3. Configuration Management tools. Sharepoint does the basics for project documents but for more complex project requirements (e.g. software development) have a read of my post of the topic
  4. Test Management tools. These are commonplace in system development projects covering test planning and defect management. HP Quality Center is the one I have used the most although I have also come across the open source Eventum defect management application, see a review here

Conclusions

I have just scratched the surface of applications which may be of use to your Project team. The world is moving so fast that the examples listed and even completely new classes of applications can be considered with significant cross-over between the categorisation I have attempted.

However I want to remind you that change isn't easy to achieve so bear in mind that by introducing completely new applications into your project team you run some risks of actually slowly down progress which clearly isn't the aim of the game! Plan for this eventuality and persevere to get the benefits.

Wednesday, 7 October 2015

Appointed PM for a new Project? - Don't Panic!

Congratulations - you are given the role of Project Manager for new Project X with likely stakeholder pressure to get going quickly.You then go back to your desk and may start panicking as you say to yourself, "where do I start?" "there is so much to do!". In this post I will take you through a check-list of things to consider in start-up / initiation linking to other posts to drill into some of the detail.
Appointed PM for a new Project? - Don't Panic!

The pressures to get going

Some stakeholders may see any Start-up / Initiation activities as "resting up" and there may be pressure to "get going". While I would conceptually resist this, I suggest two key points for you to consider :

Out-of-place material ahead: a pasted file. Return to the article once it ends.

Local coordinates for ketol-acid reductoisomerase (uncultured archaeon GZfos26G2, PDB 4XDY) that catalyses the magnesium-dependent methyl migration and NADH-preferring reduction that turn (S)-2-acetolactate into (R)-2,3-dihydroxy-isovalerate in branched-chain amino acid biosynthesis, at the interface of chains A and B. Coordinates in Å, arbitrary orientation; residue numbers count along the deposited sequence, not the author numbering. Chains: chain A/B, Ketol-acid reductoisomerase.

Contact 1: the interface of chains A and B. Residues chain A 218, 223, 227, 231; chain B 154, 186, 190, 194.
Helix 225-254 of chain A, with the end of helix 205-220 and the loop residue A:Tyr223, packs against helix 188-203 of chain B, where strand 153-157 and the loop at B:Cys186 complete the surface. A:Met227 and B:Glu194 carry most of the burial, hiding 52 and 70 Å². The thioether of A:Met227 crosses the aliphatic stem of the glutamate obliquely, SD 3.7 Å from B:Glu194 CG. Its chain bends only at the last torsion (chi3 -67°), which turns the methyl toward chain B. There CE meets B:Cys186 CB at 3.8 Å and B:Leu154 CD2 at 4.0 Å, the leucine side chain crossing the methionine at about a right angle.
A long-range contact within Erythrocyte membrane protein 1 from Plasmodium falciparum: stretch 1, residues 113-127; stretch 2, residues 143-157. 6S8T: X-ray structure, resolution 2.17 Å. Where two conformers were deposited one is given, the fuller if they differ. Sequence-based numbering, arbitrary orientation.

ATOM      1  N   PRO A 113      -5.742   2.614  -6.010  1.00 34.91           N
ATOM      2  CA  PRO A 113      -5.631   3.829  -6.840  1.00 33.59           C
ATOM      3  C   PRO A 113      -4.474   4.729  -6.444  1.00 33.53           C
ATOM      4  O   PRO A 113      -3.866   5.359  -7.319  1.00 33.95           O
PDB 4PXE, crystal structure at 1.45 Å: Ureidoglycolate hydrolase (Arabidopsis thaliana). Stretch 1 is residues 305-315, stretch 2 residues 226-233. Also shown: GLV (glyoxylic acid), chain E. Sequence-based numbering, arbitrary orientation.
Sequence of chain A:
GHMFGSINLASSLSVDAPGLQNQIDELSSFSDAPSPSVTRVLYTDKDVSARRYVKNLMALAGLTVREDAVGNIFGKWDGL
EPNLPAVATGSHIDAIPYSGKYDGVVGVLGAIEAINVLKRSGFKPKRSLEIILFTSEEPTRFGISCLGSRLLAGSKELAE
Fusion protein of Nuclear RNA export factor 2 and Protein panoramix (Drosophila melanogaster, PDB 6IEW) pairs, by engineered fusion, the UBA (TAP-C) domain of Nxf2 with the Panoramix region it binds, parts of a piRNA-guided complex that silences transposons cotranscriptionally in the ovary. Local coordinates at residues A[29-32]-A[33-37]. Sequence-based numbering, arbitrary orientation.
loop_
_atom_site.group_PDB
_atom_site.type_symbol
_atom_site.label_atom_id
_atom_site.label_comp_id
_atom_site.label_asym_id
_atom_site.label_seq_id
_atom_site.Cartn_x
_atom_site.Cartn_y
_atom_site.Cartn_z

• manage stakeholder expectations - the best way to do this in my experience is what I call "plan the plan" i.e. develop a plan for the Start-up / Initiation phase which will produce a Project Definition including a Project Plan so there is a rationale for the "delay" (how it may be viewed) in getting going
  • I am the biggest defender of the Initiation process as a strength of Project Management foundations to build from but every strength can be a weakness. I suggest you consider whether some early work can be kicked off if resources are available. I have covered the rationale for this in a previous post

What are you given to start?

PRINCE2 and other Project Management methodologies define/imply that when appointed, the Project Manager will be handed a mandate / charter or other such document which "sets the scene" for Initiating the Project. I don't know whether I have been unlucky but in the main I have received very little documentation and certainly not a nicely structured "magical" document which answers questions such as: 
  • Background to and objectives of the Project
  • Constraints under which you should plan. This might include a specified approach or solution, maximum budget, time expectations etc
  • Key stakeholders identified
  • Statement of scope
  • Target benefits
So if you don't have this information you need to plan to obtain this as soon as possible. In terms of stakeholders, the most important is the Project Owner so if none is evident, this is certainly something to address as soon as possible as the Sponsor is a key stakeholder to interview to enable you to confirm firm foundations for your Initiation. Have a read on my post on the Sponsor / ownership Board.

Remind yourself of the end goal of Initiation

The output from Initiation is some sort of Definition document which is the contract between the Project Manager and the Project Owner. So in line with my post on Product Descriptions I suggest that, should you not be using a standard template, you agree what are the headings of this document which you will need to complete and this will start your mind thinking about how to populate the content. Have a read of my post on Project Definition which gives you these headings.